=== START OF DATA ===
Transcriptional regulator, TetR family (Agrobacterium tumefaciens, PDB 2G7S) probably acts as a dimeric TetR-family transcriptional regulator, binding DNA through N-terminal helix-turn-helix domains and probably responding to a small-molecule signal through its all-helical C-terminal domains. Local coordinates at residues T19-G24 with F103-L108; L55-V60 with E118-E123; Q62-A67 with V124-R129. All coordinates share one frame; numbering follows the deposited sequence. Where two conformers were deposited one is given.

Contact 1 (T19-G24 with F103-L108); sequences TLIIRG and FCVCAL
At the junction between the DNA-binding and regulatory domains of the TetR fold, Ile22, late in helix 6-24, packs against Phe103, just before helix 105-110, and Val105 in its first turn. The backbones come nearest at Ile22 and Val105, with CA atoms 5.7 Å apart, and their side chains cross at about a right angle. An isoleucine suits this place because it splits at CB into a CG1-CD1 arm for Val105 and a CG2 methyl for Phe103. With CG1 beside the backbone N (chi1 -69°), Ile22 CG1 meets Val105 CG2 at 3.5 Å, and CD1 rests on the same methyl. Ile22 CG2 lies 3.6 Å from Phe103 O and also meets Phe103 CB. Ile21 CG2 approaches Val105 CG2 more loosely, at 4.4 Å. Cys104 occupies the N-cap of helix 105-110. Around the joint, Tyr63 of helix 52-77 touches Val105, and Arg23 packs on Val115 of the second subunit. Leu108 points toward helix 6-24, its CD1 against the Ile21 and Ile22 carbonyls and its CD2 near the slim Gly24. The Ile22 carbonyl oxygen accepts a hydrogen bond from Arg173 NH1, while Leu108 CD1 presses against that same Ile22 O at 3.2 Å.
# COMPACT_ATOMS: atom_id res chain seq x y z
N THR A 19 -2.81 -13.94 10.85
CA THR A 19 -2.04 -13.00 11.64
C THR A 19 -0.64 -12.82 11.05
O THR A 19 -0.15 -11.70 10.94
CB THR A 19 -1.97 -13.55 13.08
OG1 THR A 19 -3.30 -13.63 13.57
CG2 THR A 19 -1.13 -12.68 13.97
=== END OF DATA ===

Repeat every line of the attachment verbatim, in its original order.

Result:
Transcriptional regulator, TetR family (Agrobacterium tumefaciens, PDB 2G7S) probably acts as a dimeric TetR-family transcriptional regulator, binding DNA through N-terminal helix-turn-helix domains and probably responding to a small-molecule signal through its all-helical C-terminal domains. Local coordinates at residues T19-G24 with F103-L108; L55-V60 with E118-E123; Q62-A67 with V124-R129. All coordinates share one frame; numbering follows the deposited sequence. Where two conformers were deposited one is given.

Contact 1 (T19-G24 with F103-L108); sequences TLIIRG and FCVCAL
At the junction between the DNA-binding and regulatory domains of the TetR fold, Ile22, late in helix 6-24, packs against Phe103, just before helix 105-110, and Val105 in its first turn. The backbones come nearest at Ile22 and Val105, with CA atoms 5.7 Å apart, and their side chains cross at about a right angle. An isoleucine suits this place because it splits at CB into a CG1-CD1 arm for Val105 and a CG2 methyl for Phe103. With CG1 beside the backbone N (chi1 -69°), Ile22 CG1 meets Val105 CG2 at 3.5 Å, and CD1 rests on the same methyl. Ile22 CG2 lies 3.6 Å from Phe103 O and also meets Phe103 CB. Ile21 CG2 approaches Val105 CG2 more loosely, at 4.4 Å. Cys104 occupies the N-cap of helix 105-110. Around the joint, Tyr63 of helix 52-77 touches Val105, and Arg23 packs on Val115 of the second subunit. Leu108 points toward helix 6-24, its CD1 against the Ile21 and Ile22 carbonyls and its CD2 near the slim Gly24. The Ile22 carbonyl oxygen accepts a hydrogen bond from Arg173 NH1, while Leu108 CD1 presses against that same Ile22 O at 3.2 Å.
# COMPACT_ATOMS: atom_id res chain seq x y z
N THR A 19 -2.81 -13.94 10.85
CA THR A 19 -2.04 -13.00 11.64
C THR A 19 -0.64 -12.82 11.05
O THR A 19 -0.15 -11.70 10.94
CB THR A 19 -1.97 -13.55 13.08
OG1 THR A 19 -3.30 -13.63 13.57
CG2 THR A 19 -1.13 -12.68 13.97